The incomplete knowledge of the complex and tissue-specific TCF7L2 splicing pattern has hampered endeavours to detail the biological role of the transcription factor in glucose homeostasis and type 2 diabetes. We show that the tissues examined exhibit distinct variations in splicing patterns and that only a few of the theoretically possible variants are represented in each tissue. In the 5′-end there is a tissue-dependent variation in the presence or absence of exon 4. In the 3′-end, exon 14 and 15 largely appear to be mutually exclusive in the transcripts. It is noteworthy that these two exons are of the same length and share 63% identity at the mRNA level and 67% identity at the protein level, and the presence of both introduces a stop codon in exon 15. This leaves the impression that the two exons can replace one another. Also, they tend to be tissue-specific, exon 15 being preferred in blood and islets and exon 14 in fat and muscle, which also display an enhanced incorporation of exon 13. A characteristic of the islets is the high incorporation of exon 15 and, most notably, of exon 4, which is retained in ~62% of the cDNA transcripts, compared with ~33% or less in the other tissues studied.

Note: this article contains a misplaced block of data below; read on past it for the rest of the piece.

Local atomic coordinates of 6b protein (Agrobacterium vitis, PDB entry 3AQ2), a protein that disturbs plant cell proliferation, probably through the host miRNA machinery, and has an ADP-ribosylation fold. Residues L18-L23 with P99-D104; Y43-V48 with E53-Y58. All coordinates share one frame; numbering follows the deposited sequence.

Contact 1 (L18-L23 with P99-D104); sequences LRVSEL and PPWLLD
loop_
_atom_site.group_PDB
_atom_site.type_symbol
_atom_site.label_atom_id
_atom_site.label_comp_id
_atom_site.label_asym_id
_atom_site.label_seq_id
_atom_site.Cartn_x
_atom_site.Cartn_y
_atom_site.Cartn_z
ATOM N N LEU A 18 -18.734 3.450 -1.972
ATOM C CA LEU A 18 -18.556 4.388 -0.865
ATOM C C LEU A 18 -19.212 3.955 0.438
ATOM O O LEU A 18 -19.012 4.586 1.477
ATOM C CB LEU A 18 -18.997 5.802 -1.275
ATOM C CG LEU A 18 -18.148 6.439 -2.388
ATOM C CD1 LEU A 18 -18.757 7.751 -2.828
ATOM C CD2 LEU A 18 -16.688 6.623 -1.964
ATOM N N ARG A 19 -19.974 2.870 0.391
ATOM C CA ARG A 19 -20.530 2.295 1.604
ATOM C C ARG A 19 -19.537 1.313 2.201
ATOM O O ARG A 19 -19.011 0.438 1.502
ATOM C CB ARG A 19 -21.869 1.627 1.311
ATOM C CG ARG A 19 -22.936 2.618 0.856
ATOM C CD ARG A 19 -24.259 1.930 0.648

TCF7L2 interacts with numerous binding partners and several binding sites have been mapped to the sequence (reviewed in ; Fig. 1b). None of the known sites overlap with parts corresponding to alternative exons, but variants without either exon 14 or 15 are predicted to produce protein isoforms without the C-terminal binding protein 1 (CtBP1) site encoded by exon 17 (Fig. 1c). As CtBP1 is a co-repressor, these shorter forms will be expected to possess reduced repression capacities. Since exon 4 comprises 69 nucleotides its presence does not affect the reading frame or, consequently, the primary structure of the rest of the protein. However, a difference of 23 amino acids can influence the three-dimensional structure and, thereby, the interaction of TCF7L2 with its binding partners.